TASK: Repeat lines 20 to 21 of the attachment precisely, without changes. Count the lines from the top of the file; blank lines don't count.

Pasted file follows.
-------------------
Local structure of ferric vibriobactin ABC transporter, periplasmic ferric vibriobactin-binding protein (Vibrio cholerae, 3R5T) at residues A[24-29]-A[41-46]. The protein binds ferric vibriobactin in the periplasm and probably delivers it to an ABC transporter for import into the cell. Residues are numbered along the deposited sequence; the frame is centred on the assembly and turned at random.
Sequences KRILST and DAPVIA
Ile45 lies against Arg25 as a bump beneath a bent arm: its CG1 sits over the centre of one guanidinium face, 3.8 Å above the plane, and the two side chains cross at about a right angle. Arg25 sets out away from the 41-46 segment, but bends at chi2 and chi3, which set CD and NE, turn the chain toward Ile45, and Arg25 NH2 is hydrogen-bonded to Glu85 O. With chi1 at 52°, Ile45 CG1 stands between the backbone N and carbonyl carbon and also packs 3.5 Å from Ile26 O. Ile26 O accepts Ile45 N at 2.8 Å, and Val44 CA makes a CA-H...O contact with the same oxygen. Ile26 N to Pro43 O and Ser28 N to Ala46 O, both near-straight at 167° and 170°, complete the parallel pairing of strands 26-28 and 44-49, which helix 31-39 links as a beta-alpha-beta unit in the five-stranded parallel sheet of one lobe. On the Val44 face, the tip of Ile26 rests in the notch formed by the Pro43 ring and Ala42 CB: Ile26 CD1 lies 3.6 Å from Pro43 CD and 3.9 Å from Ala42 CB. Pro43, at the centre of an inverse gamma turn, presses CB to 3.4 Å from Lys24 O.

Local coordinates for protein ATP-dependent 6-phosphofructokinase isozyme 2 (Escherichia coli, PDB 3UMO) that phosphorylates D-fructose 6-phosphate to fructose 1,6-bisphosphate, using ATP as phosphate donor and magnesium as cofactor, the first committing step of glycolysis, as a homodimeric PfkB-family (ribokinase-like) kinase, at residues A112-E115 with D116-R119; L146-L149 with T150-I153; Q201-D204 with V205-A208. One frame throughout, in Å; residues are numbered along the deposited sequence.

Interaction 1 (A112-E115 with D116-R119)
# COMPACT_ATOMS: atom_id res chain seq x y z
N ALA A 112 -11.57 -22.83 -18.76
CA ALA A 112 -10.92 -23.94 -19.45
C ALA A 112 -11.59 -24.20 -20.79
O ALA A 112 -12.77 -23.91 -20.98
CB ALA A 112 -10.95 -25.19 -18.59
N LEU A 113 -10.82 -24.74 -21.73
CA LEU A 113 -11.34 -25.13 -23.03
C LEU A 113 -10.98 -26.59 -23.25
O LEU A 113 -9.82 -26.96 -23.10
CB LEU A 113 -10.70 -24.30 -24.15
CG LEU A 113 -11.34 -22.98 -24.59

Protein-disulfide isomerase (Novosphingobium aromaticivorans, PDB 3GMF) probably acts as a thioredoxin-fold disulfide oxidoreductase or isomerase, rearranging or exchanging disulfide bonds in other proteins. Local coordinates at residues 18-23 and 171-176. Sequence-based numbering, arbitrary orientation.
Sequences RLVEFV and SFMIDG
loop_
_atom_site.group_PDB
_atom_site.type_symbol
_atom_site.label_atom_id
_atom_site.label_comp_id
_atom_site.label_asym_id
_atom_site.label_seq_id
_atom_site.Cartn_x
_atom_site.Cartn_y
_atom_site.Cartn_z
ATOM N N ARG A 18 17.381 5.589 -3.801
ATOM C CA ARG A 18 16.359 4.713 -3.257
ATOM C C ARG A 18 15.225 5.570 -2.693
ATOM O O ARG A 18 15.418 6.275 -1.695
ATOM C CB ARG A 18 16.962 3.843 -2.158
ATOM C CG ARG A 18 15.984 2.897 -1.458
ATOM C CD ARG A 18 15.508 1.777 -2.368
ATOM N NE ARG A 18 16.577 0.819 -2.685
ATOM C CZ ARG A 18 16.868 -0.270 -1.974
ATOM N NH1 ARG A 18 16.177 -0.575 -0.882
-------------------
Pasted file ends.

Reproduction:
loop_
_atom_site.group_PDB